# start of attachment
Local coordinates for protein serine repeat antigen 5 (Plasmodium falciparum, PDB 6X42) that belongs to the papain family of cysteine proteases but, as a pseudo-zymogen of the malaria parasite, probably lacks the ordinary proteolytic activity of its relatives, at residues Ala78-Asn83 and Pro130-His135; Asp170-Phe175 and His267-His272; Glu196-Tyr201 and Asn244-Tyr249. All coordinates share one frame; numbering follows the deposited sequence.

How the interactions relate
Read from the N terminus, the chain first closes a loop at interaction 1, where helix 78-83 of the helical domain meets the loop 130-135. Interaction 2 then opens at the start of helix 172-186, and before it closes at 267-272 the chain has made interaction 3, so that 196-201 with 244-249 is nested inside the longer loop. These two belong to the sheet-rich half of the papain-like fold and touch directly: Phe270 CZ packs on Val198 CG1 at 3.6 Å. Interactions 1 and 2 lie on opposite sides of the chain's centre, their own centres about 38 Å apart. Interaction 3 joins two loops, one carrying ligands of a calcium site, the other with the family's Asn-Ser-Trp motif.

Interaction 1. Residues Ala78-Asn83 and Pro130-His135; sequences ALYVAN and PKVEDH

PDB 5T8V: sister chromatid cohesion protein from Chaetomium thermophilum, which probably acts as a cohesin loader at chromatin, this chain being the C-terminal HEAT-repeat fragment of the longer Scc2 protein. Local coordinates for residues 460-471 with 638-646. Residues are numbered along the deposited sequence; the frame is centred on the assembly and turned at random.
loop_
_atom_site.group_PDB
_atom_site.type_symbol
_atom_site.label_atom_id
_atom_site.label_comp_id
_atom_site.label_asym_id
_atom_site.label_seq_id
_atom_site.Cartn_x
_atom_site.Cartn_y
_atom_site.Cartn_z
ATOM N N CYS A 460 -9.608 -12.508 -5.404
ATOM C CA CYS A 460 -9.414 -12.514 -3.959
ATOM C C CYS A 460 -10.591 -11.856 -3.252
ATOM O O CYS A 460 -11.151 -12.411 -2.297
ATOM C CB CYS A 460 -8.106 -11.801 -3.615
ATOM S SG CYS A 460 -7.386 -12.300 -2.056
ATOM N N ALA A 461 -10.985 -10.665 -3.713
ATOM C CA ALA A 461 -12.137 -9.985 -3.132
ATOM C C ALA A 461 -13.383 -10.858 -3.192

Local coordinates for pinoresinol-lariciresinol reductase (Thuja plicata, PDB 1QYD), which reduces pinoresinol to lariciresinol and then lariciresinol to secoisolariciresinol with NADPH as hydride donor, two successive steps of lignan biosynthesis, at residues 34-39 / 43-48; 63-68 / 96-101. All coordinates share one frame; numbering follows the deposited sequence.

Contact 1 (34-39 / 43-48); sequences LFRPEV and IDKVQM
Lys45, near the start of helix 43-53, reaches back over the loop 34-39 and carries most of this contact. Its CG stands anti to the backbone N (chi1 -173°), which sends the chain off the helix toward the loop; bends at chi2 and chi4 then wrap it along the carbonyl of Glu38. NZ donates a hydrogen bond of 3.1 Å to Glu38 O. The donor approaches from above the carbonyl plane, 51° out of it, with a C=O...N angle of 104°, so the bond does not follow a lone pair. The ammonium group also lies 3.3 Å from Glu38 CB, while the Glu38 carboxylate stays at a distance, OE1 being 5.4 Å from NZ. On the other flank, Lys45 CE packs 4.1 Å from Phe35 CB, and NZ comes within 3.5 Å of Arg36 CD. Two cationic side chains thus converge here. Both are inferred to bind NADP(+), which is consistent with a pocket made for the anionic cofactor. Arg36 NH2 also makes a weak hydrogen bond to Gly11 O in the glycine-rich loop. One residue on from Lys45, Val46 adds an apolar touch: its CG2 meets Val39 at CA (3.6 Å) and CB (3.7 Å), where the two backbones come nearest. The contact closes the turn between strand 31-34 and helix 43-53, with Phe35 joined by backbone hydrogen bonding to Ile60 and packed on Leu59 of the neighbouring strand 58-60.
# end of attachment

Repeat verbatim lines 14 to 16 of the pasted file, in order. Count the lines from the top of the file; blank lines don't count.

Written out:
_atom_site.Cartn_y
_atom_site.Cartn_z
ATOM N N CYS A 460 -9.608 -12.508 -5.404